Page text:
Accelerometer Shirt (2009)¶
Since our daughter was born, I've been thinking a lot about how to expose her to science, math, and technology in a way that was fun and approachable and somewhat integrated into her normal play. At some point, I heard about the LilyPad Arduino, and thought it was a perfect opportunity to do some electronics programming in a way that she might think was fun. The LilyPad had several things going for it. First, it was purple which was almost as good as pink as far as she was concerned. Second, it was designed to be sewn onto fabric, which seemed much more approachable than a traditional electronics project stuck into a plastic box. It had been a long time since I had done any soldering or electronics work, so it also seemed a lot simpler for me to work on as well.
Since I didn't really know what I was getting into, I figured I would start with something simple. The plan was to copy the accelerometer shirt project on Leah Buechley's site but to add a small amount of customization. The basic design is an accelerometer on the cuff of a shirt and an RGB LED. The LilyPad reads the sensor, changing the color of the LED based on the acceleration. I was going to do all the sewing and electronics work myself, and allow my daughter to customize the behavior of the light and paint the shirt.
I sewed a basic circuit into a scrap piece of fabric, just to get a semse of how everything worked. It probably would have been easier to use craft foam and alligator clips for the prototyping, but I wasn't thinking that far ahead. Everything worked just fine, so I moved on to the actual shirt.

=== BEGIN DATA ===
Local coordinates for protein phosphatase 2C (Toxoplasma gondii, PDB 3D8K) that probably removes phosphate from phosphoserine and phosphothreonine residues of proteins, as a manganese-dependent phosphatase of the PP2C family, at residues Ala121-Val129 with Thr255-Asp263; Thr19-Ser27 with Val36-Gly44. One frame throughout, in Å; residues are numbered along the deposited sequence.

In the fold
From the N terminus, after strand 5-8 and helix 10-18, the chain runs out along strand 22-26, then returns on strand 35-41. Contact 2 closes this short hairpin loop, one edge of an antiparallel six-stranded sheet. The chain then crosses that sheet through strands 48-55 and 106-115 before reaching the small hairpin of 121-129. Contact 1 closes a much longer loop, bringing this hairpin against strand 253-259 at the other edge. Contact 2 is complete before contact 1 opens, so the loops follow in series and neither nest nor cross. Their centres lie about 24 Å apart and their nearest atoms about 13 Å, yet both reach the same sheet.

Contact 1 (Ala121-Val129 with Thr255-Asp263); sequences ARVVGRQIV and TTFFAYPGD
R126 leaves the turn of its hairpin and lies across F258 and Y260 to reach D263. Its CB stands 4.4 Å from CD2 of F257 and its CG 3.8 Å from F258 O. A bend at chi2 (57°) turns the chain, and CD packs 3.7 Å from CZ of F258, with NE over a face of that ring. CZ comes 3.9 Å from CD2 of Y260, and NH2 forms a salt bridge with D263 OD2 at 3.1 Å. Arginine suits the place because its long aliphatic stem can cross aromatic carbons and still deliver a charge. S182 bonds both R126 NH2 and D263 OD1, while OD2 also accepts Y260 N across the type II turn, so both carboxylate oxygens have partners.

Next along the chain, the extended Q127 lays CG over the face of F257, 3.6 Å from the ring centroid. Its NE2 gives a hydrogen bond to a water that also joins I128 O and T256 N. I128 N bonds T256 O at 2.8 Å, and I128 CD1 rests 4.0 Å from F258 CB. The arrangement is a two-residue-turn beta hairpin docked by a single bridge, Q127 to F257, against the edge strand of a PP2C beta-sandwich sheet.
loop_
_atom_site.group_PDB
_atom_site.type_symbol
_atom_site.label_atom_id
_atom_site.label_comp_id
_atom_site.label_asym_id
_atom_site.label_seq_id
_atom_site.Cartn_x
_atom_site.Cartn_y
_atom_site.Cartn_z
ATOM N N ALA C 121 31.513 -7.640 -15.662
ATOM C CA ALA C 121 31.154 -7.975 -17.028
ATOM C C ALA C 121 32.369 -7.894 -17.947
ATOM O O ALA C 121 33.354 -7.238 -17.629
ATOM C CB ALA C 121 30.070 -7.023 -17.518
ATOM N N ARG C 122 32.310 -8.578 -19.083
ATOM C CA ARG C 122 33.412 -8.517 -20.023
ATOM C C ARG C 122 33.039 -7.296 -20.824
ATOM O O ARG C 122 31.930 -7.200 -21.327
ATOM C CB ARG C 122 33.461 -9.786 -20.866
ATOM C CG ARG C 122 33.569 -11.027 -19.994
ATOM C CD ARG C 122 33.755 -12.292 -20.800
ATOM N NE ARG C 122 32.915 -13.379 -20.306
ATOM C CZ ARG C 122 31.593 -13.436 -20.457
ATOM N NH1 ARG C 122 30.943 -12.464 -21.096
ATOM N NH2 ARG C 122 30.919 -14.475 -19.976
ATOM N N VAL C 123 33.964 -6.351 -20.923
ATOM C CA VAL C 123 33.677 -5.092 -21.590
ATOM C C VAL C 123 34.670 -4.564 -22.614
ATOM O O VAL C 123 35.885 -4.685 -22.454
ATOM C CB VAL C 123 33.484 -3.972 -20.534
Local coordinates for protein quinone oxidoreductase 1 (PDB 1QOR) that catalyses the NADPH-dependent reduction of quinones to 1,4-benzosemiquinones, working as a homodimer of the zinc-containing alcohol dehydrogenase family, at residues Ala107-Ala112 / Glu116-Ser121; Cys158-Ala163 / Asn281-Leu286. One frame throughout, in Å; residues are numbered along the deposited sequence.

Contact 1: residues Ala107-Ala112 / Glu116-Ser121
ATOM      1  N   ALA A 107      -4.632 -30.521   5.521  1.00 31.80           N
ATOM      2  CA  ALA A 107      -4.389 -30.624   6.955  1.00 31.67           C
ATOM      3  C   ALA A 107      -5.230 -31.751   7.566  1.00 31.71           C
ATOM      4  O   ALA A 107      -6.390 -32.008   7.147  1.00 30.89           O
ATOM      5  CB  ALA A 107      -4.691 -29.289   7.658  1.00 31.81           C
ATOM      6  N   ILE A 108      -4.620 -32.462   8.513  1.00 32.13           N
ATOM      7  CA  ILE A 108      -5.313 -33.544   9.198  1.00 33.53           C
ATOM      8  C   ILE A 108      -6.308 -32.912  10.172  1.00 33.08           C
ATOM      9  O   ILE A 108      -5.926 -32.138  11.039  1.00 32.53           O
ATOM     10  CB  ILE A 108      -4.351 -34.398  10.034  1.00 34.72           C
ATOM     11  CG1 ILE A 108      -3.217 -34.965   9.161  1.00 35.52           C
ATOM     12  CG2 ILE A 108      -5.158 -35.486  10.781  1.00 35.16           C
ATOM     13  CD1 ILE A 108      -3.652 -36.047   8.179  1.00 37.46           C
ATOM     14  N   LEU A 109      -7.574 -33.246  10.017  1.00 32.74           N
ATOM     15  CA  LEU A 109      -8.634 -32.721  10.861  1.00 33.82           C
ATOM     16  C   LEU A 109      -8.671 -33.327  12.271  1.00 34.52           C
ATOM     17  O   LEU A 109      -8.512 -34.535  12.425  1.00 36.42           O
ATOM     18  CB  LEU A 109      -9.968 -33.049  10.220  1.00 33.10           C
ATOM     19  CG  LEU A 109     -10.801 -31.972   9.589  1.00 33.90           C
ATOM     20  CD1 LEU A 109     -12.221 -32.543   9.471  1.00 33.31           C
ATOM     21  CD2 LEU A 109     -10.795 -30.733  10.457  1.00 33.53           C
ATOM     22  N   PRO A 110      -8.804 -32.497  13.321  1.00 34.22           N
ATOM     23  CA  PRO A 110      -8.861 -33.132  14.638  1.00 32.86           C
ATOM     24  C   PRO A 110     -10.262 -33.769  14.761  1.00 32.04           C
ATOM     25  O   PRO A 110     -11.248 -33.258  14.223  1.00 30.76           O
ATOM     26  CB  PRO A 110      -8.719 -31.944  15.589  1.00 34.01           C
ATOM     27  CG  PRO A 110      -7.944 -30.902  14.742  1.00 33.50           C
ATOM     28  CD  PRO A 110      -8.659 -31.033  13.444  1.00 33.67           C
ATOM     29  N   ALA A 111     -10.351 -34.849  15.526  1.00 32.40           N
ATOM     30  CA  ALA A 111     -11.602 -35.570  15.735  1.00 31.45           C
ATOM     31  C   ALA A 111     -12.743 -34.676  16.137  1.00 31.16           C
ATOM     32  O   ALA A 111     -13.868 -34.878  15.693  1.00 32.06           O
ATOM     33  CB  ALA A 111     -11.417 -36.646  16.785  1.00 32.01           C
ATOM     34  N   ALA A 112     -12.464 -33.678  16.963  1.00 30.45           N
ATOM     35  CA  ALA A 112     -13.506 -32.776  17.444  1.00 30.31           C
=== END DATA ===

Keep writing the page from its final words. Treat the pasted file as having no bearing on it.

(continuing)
Sewing the circuit worked relatively well. It was certainly less intimidating than soldering since there was no hot iron, and no possibility of creating a bad connection with bad techniques. (I've since gotten a lot more comfortable with soldering). On the other hand, I certainly could have benefited from more experience with sewing. I wanted to use one piece of thread from the LilyPad to the accelerometer. Since I had no clue how much thread I was really going to need, I grossly over-estimated and had to pull a really long string through the entire length of the trace. It worked in the end, but it made the sewing a lot more complicated than it needed to be.
With the sewing complete, I programmed the LilyPad using the example code. I had to fix a couple of bugs in the code, but that just made it easier to understand. My goal of getting my daughter to specify different behavior from the default didn't really work out as well as I had hoped. She wanted the LED to switch between red and purple, which were relatively hard to differentiate when looking directly at the LED. I made some attempts to find some other solution, but we never managed to find a solution before we both lost interest in the project.
This is the shirt after being decorated. The LilyPad turned into the sun, the accelerometer turned into a star, and the LED became the center of a flower. She also added a swing set, a house, and a space ship with space bumpers (from a book we had read about female inventors).
In the end, this was a rather successful project. My daughter seemed to enjoy decorating the shirt, and playing with it for a little bit. It didn't really get her excited about electronics, but it certainly exposed her to technology as something simple and fun. On the other hand, this project was my introduction to Ardunio, and sparked a host of other projects, many of which have inspired her to come up with her own ideas for cool things to make.